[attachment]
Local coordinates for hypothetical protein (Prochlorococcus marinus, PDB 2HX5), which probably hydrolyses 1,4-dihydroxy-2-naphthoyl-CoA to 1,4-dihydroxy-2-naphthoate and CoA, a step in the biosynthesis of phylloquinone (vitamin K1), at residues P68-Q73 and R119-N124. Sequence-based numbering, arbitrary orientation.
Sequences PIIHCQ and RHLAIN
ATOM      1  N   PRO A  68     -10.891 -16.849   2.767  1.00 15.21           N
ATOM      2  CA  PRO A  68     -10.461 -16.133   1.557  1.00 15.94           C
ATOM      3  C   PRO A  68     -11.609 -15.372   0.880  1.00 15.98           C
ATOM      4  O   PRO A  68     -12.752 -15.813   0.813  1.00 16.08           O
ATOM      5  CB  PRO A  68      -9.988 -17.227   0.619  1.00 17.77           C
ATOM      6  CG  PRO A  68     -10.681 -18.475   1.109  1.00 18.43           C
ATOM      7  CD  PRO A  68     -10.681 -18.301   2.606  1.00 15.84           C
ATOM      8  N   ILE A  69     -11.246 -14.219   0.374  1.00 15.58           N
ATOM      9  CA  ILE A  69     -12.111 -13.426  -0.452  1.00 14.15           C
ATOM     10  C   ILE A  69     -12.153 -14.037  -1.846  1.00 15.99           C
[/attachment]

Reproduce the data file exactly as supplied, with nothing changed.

Local coordinates for hypothetical protein (Prochlorococcus marinus, PDB 2HX5), which probably hydrolyses 1,4-dihydroxy-2-naphthoyl-CoA to 1,4-dihydroxy-2-naphthoate and CoA, a step in the biosynthesis of phylloquinone (vitamin K1), at residues P68-Q73 and R119-N124. Sequence-based numbering, arbitrary orientation.
Sequences PIIHCQ and RHLAIN
ATOM      1  N   PRO A  68     -10.891 -16.849   2.767  1.00 15.21           N
ATOM      2  CA  PRO A  68     -10.461 -16.133   1.557  1.00 15.94           C
ATOM      3  C   PRO A  68     -11.609 -15.372   0.880  1.00 15.98           C
ATOM      4  O   PRO A  68     -12.752 -15.813   0.813  1.00 16.08           O
ATOM      5  CB  PRO A  68      -9.988 -17.227   0.619  1.00 17.77           C
ATOM      6  CG  PRO A  68     -10.681 -18.475   1.109  1.00 18.43           C
ATOM      7  CD  PRO A  68     -10.681 -18.301   2.606  1.00 15.84           C
ATOM      8  N   ILE A  69     -11.246 -14.219   0.374  1.00 15.58           N
ATOM      9  CA  ILE A  69     -12.111 -13.426  -0.452  1.00 14.15           C
ATOM     10  C   ILE A  69     -12.153 -14.037  -1.846  1.00 15.99           C